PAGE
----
I belong to a number of different credit union-oriented discussion groups where members pose questions about operational challenges and receive suggestions for resolution from other list members. In general I think the suggestions are pretty good, but sometimes the discussion becomes too focused on providing specific answers to the specific question asked. As a result, the person asking the question is deprived of new ways to think about the issue that concerns them.
Case in point. About two weeks ago I received a list posting containing the following questions about early closure fees:
We have had members repeatedly close and re-open their accounts; this is primarily so they can use us as a check cashing facility. Do you charge an early closure fee? What would you consider early closure (3 months, 6 months)? How much of a fee?
Discussion participants replied to this question with great answers, each addressing the questions above with a high degree of specificity. Some went a step further with offers of sharing fee and account closure policies. Nothing wrong with that at all, and I am sure the poster very much appreciated having a range of suggestions for how to deter early account closure, but when I read the question I thought of a very different thought that had nothing to do with early closure fees. That thought? New product opportunity.
Because of the simplicity of this real-word example and the context in which it is shared, I imagine the product opportunity is quite apparent but I will point it out anyway: a check-cashing solution for credit union members.
Though I am not informed of the specifics of the situation, not knowing this credit union other than by reputation, it seems to me that they have a fair number of members opening and closing accounts in order to take advantage of no-fee check cashing. I say this because if it wasn’t perceived by the credit union as a real volume problem I doubt they would have taken the issue to a discussion group for suggestions on how to manage it. In any case, the question in my opinion is not how to eliminate this behavior, but how to capitalize on this behavior with a targeted solution that benefits the member, allowing members to cash checks at rates and fees far less than what they will be required to pay to check-cashing companies.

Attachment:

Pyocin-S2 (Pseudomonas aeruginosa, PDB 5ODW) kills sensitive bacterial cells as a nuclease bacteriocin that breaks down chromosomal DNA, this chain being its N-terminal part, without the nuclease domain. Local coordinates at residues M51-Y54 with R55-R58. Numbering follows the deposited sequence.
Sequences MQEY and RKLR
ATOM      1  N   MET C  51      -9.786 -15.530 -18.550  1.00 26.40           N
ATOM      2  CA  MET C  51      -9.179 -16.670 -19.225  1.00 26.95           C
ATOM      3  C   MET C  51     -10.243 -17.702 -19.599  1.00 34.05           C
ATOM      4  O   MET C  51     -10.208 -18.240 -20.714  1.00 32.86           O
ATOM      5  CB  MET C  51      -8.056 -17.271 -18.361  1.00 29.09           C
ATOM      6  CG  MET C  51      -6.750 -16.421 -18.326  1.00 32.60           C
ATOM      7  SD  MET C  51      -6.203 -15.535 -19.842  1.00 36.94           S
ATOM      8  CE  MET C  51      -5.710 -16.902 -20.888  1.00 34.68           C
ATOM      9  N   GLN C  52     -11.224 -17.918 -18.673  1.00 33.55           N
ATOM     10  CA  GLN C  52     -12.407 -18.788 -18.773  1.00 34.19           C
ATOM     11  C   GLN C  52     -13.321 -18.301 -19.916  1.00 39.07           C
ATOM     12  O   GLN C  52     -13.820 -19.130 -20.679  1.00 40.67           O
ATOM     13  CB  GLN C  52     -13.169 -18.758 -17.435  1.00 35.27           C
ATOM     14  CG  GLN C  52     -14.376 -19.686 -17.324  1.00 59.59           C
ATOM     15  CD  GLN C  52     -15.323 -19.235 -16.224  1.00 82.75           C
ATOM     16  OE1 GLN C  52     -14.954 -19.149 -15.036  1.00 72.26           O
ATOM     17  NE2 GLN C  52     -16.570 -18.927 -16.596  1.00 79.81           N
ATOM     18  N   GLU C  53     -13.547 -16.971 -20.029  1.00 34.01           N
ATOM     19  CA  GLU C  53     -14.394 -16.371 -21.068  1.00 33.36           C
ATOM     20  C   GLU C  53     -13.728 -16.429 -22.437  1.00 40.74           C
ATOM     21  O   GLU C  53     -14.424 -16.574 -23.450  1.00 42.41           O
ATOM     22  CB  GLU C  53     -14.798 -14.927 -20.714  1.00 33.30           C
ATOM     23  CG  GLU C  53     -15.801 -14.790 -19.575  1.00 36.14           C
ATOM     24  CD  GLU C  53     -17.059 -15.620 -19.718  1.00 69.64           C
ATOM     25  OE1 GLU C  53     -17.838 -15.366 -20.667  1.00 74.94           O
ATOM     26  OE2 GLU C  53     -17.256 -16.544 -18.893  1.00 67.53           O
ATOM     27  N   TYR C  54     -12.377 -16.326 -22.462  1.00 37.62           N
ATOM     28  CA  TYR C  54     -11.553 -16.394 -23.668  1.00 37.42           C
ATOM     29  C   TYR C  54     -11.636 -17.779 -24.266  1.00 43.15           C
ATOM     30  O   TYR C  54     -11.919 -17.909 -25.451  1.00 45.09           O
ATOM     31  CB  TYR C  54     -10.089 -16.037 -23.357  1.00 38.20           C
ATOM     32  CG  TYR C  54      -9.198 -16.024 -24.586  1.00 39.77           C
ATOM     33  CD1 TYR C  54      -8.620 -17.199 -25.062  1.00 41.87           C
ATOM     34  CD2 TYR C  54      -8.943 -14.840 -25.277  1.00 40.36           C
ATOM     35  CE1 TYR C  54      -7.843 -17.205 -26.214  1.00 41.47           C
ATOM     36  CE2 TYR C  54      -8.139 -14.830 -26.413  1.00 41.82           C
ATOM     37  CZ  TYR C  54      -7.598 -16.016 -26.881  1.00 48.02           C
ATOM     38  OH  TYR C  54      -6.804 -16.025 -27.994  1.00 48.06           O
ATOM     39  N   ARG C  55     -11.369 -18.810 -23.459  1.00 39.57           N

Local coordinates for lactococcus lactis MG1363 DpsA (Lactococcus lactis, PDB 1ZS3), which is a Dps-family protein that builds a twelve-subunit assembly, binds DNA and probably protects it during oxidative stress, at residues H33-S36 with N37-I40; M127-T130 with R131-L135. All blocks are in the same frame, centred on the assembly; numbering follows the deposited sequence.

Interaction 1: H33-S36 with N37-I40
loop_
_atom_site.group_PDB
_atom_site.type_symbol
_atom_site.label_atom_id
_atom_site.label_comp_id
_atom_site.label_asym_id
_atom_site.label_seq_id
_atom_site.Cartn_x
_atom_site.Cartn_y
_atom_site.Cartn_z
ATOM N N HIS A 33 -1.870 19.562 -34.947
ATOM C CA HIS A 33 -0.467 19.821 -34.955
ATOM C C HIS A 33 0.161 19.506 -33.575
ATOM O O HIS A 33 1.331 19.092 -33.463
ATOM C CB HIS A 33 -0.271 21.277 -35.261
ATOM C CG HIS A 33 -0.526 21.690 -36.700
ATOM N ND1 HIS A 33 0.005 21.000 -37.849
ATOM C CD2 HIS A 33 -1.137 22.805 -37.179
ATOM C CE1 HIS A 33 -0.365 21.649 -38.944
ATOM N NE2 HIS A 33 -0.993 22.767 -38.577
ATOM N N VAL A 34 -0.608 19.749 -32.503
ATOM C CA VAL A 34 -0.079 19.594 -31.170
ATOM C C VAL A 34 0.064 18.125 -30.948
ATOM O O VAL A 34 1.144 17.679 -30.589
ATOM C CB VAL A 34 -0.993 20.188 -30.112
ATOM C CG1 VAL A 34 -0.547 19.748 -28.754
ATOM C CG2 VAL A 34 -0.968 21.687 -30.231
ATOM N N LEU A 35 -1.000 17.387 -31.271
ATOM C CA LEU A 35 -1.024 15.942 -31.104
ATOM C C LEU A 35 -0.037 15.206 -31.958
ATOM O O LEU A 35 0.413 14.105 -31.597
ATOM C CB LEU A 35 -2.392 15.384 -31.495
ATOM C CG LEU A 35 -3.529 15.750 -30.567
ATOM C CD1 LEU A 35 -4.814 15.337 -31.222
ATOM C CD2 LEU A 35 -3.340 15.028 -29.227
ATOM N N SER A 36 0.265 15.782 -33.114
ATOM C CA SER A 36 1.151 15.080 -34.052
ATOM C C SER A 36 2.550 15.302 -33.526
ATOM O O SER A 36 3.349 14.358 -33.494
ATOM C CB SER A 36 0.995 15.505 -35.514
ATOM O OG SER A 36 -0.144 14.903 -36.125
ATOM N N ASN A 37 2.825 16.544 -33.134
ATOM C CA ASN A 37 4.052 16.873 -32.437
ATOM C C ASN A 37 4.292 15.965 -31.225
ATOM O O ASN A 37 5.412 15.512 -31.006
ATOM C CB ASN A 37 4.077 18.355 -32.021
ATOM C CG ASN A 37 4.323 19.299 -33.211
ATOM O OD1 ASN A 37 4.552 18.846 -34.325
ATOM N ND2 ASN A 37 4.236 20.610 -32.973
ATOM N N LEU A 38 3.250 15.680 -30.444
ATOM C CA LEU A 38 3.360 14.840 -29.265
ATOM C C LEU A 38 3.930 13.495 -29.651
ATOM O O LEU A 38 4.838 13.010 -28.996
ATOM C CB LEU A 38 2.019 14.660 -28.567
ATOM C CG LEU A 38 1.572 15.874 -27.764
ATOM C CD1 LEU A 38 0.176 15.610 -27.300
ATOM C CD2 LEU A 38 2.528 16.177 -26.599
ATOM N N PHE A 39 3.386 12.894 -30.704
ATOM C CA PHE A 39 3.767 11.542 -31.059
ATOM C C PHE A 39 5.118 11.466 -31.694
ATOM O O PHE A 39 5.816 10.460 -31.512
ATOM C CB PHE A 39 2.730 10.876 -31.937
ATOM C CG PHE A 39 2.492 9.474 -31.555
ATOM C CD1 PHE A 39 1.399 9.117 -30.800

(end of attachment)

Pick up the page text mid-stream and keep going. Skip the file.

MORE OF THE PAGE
Know that I am not suggesting here that every credit union get into the check cashing business – that isn’t the argument. The argument is that sometimes member behavior, behavior that may be perceived as negative, may actually be a definitive member request for new services that a credit union should offer.
In this statement I think back to credit union arguments against risk-based lending. Opponents of the practice of risk-pricing member credit would argue that it was unfair to charge members different rates – but they would then turn around and deny loan requests made by members with higher-risk credit. Such members, not to be deterred in their quests for loans, simply went down the street to the corner finance company and got the loan they wanted/needed but at rates far higher than what any credit union would have charged with a proper risk-based pricing program in place. The point in this case is that member behavior suggested a need for broadening lending strategy and policy, but the common response (at the time) was to say no to such “unconventional” loan requests.
I do recognize that some member behavior must be deterred – no doubt about that – but the first response in seeing early signs of a change in member behavior shouldn’t automatically be to deter it but to understand it.